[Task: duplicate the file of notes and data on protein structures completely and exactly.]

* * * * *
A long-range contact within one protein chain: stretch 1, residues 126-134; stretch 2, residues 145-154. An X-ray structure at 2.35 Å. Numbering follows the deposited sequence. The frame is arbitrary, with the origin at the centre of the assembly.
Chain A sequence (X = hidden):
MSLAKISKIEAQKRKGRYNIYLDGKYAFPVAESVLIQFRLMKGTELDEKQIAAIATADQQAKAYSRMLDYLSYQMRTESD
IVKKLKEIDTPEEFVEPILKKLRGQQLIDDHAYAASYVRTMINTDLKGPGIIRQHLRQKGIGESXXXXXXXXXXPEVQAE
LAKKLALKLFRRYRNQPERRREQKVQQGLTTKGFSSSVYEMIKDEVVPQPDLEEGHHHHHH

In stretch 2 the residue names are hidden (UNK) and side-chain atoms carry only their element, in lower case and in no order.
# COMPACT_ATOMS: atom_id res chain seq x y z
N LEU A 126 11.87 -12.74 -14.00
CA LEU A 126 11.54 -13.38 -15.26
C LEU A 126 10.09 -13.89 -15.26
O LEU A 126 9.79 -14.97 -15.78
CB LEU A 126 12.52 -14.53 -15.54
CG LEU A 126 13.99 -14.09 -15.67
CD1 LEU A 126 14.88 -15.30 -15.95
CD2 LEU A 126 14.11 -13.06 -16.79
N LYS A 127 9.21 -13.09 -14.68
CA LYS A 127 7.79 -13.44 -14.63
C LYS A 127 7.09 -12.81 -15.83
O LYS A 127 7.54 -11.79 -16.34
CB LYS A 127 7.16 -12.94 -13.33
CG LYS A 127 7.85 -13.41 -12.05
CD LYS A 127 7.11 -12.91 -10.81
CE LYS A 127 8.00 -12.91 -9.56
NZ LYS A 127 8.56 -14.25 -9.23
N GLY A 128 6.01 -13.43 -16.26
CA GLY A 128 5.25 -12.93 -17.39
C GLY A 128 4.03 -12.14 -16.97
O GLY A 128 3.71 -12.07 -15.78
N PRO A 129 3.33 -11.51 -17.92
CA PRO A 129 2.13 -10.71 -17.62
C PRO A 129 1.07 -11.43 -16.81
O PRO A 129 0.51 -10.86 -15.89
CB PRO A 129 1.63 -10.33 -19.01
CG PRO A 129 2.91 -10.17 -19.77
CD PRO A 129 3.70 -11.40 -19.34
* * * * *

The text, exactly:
A long-range contact within one protein chain: stretch 1, residues 126-134; stretch 2, residues 145-154. An X-ray structure at 2.35 Å. Numbering follows the deposited sequence. The frame is arbitrary, with the origin at the centre of the assembly.
Chain A sequence (X = hidden):
MSLAKISKIEAQKRKGRYNIYLDGKYAFPVAESVLIQFRLMKGTELDEKQIAAIATADQQAKAYSRMLDYLSYQMRTESD
IVKKLKEIDTPEEFVEPILKKLRGQQLIDDHAYAASYVRTMINTDLKGPGIIRQHLRQKGIGESXXXXXXXXXXPEVQAE
LAKKLALKLFRRYRNQPERRREQKVQQGLTTKGFSSSVYEMIKDEVVPQPDLEEGHHHHHH

In stretch 2 the residue names are hidden (UNK) and side-chain atoms carry only their element, in lower case and in no order.
# COMPACT_ATOMS: atom_id res chain seq x y z
N LEU A 126 11.87 -12.74 -14.00
CA LEU A 126 11.54 -13.38 -15.26
C LEU A 126 10.09 -13.89 -15.26
O LEU A 126 9.79 -14.97 -15.78
CB LEU A 126 12.52 -14.53 -15.54
CG LEU A 126 13.99 -14.09 -15.67
CD1 LEU A 126 14.88 -15.30 -15.95
CD2 LEU A 126 14.11 -13.06 -16.79
N LYS A 127 9.21 -13.09 -14.68
CA LYS A 127 7.79 -13.44 -14.63
C LYS A 127 7.09 -12.81 -15.83
O LYS A 127 7.54 -11.79 -16.34
CB LYS A 127 7.16 -12.94 -13.33
CG LYS A 127 7.85 -13.41 -12.05
CD LYS A 127 7.11 -12.91 -10.81
CE LYS A 127 8.00 -12.91 -9.56
NZ LYS A 127 8.56 -14.25 -9.23
N GLY A 128 6.01 -13.43 -16.26
CA GLY A 128 5.25 -12.93 -17.39
C GLY A 128 4.03 -12.14 -16.97
O GLY A 128 3.71 -12.07 -15.78
N PRO A 129 3.33 -11.51 -17.92
CA PRO A 129 2.13 -10.71 -17.62
C PRO A 129 1.07 -11.43 -16.81
O PRO A 129 0.51 -10.86 -15.89
CB PRO A 129 1.63 -10.33 -19.01
CG PRO A 129 2.91 -10.17 -19.77
CD PRO A 129 3.70 -11.40 -19.34